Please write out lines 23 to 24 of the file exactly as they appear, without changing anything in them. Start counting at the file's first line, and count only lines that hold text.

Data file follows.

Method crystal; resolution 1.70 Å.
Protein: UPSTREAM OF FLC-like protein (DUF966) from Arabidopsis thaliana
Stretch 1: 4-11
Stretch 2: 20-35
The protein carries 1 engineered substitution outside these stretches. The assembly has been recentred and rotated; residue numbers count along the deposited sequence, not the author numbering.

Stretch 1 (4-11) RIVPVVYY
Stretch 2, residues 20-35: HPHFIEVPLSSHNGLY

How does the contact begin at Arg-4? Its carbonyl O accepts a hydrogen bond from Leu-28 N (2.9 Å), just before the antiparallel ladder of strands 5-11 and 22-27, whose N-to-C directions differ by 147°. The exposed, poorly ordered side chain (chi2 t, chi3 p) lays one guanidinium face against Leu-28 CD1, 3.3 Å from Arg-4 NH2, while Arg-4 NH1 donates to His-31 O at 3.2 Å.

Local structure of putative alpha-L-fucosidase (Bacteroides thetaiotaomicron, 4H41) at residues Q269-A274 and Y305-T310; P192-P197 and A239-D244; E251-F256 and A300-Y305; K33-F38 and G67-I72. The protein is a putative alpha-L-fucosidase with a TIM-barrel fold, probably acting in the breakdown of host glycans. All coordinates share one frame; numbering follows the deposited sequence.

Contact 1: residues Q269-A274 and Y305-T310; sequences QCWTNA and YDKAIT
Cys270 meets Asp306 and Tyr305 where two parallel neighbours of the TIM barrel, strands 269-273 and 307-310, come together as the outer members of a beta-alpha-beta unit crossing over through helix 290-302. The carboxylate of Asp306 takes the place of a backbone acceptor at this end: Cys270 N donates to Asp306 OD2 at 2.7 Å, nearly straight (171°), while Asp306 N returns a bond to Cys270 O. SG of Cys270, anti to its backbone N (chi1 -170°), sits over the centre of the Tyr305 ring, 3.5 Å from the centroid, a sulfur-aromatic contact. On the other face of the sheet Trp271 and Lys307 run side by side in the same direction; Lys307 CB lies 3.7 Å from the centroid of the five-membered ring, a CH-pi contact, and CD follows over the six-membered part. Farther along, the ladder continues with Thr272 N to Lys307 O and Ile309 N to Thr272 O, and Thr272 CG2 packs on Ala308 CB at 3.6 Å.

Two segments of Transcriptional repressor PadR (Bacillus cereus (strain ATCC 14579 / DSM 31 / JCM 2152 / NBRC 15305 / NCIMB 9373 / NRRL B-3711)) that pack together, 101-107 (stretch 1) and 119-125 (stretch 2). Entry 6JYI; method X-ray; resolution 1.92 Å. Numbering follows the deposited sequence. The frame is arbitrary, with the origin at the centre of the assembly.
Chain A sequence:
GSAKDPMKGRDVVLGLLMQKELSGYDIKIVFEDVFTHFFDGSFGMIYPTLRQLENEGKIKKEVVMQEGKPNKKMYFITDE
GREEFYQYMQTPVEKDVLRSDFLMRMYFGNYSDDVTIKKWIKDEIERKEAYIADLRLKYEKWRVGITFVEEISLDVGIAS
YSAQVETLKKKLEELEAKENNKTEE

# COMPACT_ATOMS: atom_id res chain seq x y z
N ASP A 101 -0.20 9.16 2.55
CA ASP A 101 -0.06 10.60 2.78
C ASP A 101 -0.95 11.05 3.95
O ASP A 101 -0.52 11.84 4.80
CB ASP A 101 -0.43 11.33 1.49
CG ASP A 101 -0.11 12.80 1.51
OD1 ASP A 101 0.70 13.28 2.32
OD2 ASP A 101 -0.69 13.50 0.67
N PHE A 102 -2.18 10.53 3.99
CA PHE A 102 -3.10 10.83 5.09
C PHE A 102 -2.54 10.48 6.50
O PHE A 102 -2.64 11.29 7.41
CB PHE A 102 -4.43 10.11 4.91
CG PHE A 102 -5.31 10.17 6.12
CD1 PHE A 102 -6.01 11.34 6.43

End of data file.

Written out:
CG ASP A 101 -0.11 12.80 1.51
OD1 ASP A 101 0.70 13.28 2.32